Bakersfield – Perry Clarkson Cooper, died Nov. 3, 2017 at McClure-Miller VNA Respite House in Colchester at the age of 84, survived by his sister, Mrs. Alice Richardson, his daughter Mrs. Cynthia Kelly and his son Mr. Stephen Cooper.
Born on January 4th, 1933 in York, PA, Perry spent most of his youth in Poughkeepsie, NY. If stories are to be believed, his first swimming lesson coincided with his Baptism, and directly involved the Hudson River – though records of such Baptism and swimming lesson are not locatable. He attended Arlington High School in Poughkeepsie from 1947-1950 when it was decided by his parents and a presiding judge that the needs of the Poughkeepsie community, the State of New York, and the nation at large would best be served by his attending Admiral Farragut Naval Preparatory Academy in Pine Beach, NJ. As a member of the Farragut student body, he also enlisted in the U.S. Naval Air Reserve at Lakehurst, NJ, where he was trained in and supported dirigible operations. His experience keeping lighter than air blimps tethered to the ground would prove highly useful in his future activities ranging from father to engineer to technical guru for Franklin County’s music scene in the 1970s.In subsequent years that tether would prove miraculously flexible.
Perry attended the U.S. Naval Academy from 1952 to early 1955. Despite best efforts by all involved, Perry and the Navy Department – including the Academy Staff – agreed it would be best if Perry discontinued his studies in Annapolis. He began attending Columbia University in Sept 1955, studying jazz by night and electrical engineering by day. Perry graduated in 1958 and immediately was hired by General Dynamic’s Electric Boat Division in Groton, CT. For the next 12 years, he directly participated in the designing, engineering, building and maintenance of reactors for the U.S. Navy’s fleet of nuclear-powered submarines. As a “Nuclear Cowboy” at the height of the Cold War, Perry was on the front lines of pioneering engineering, using his exceptional mind to solve some of the most challenging nuclear and marine design problems encountered to date. During these years, Perry married Elizabeth Page Echols of Greenville, DE, and began a family, moving as required by the needs of the fledgling nuclear navy, but always coming back to Groton, where the boats were built. By 1970, however, Perry’s philosophical and political views had shifted, and he was no longer willing to participate in the Military-Industrial Complex. The Nuclear Cowboys were being pushed out by bureaucrats, and his realizations concerning the destructive power to which he had contributed weighed heavily on him. From 1970 to 1973, he explored a range of enthusiasms with the same vigor he had approached nuclear engineering. One exploration of note included his first and last attempt at driving a motorcycle, which involved a semi-controlled excursion through the gardens of the Enders Island Monastery in Stonington, CT, which ended abruptly at the base of one of their seawalls.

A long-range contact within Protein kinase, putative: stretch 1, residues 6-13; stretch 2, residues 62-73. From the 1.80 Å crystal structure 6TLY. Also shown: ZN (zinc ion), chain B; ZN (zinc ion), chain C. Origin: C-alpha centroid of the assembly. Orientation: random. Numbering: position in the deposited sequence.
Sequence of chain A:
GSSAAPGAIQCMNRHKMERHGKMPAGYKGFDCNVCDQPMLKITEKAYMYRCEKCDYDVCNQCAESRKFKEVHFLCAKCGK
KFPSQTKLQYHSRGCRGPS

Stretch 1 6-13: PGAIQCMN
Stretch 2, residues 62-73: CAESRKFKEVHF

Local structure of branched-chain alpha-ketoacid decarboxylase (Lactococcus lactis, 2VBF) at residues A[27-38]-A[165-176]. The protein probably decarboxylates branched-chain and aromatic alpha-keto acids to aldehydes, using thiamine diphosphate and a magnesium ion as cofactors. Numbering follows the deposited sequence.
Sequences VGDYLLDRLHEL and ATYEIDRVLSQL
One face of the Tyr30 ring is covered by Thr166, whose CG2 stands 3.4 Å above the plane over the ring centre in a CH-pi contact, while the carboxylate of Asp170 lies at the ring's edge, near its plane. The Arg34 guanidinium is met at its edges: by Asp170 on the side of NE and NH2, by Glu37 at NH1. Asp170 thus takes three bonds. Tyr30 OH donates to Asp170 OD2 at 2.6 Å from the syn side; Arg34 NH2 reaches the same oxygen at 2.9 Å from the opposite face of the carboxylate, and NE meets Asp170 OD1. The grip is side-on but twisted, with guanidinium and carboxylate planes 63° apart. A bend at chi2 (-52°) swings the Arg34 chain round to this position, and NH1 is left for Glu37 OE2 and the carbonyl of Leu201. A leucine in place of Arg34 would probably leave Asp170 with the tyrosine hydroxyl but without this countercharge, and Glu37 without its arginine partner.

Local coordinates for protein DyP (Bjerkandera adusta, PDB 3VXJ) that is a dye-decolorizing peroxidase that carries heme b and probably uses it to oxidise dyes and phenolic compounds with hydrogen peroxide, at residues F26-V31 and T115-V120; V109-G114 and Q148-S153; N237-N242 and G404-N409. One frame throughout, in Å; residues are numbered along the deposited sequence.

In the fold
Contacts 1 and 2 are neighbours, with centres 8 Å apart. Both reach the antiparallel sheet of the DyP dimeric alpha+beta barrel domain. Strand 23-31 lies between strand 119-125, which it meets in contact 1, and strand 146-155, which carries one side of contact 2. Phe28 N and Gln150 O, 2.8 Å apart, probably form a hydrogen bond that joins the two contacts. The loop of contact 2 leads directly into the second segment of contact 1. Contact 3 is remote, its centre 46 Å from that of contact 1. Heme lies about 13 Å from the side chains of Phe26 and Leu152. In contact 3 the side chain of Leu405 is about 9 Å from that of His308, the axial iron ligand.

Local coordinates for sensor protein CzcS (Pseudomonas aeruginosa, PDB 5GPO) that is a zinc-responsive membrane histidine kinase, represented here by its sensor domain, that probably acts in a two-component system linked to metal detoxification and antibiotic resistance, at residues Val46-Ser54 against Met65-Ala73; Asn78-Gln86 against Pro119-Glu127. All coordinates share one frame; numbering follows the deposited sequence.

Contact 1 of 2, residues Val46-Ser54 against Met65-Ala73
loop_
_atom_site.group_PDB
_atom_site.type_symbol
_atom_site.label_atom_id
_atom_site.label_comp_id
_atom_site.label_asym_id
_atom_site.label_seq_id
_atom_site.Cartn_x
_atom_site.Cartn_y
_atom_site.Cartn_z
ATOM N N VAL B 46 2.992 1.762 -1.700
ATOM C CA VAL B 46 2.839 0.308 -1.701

Perry separated from his wife in 1973, divorcing in 1974. He embraced alternative lifestyles and relocated to a commune in Preston, CT. In the winter of 1974, while on a road trip to explore northern Vermont and experience the local music scene, Perry had a chance encounter with Franklin County’s John Cassel and some of John’s uncooperative sound equipment. A friendship and calling were quickly established, and Perry moved to Vermont, staying first with John and eventually purchasing the old Will Johnson Sawmill, and surrounding land in Bakersfield.
Assuming many roles in Bakersfield, none of them having to do with submarines or reactors, Perry began his Franklin County life as the sound engineer for the John Cassel band, fitting in well with an ensemble well acquainted with very high frequencies. He was a mender of fences – among them the split rail that used to grace the town park and cemetery; a most unusual town constable with imaginative but effective solutions to thorny rural problems; a long-serving member of the Bakersfield Planning Commission, and a spirited social irritant who waged a valiant but doomed battle against Wal-Mart’s inevitable invasion of St. Albans. Friend to bikers, hikers, outcasts, in-laws, outlaws, and strays of all species, Perry accepted people as he found them. As he so eloquently put it, “Everybody’s somebody’s weirdo.” Occasionally he would travel afar, to South Korea for example, to solve a perplexing engineering problem, but he always came home to Cold Hollow. Explorer of atoms, molecules, fission, flat-head Ford V-8’s, inner and outer space, he has now, after 84 years on this planet (mostly) traveled to that final frontier. Safe journey, old friend. The tears we cry now are for us left here without you.
A memorial service will take place in late spring with the time and date to be announced at www.awrfh.com where you can also share your memories.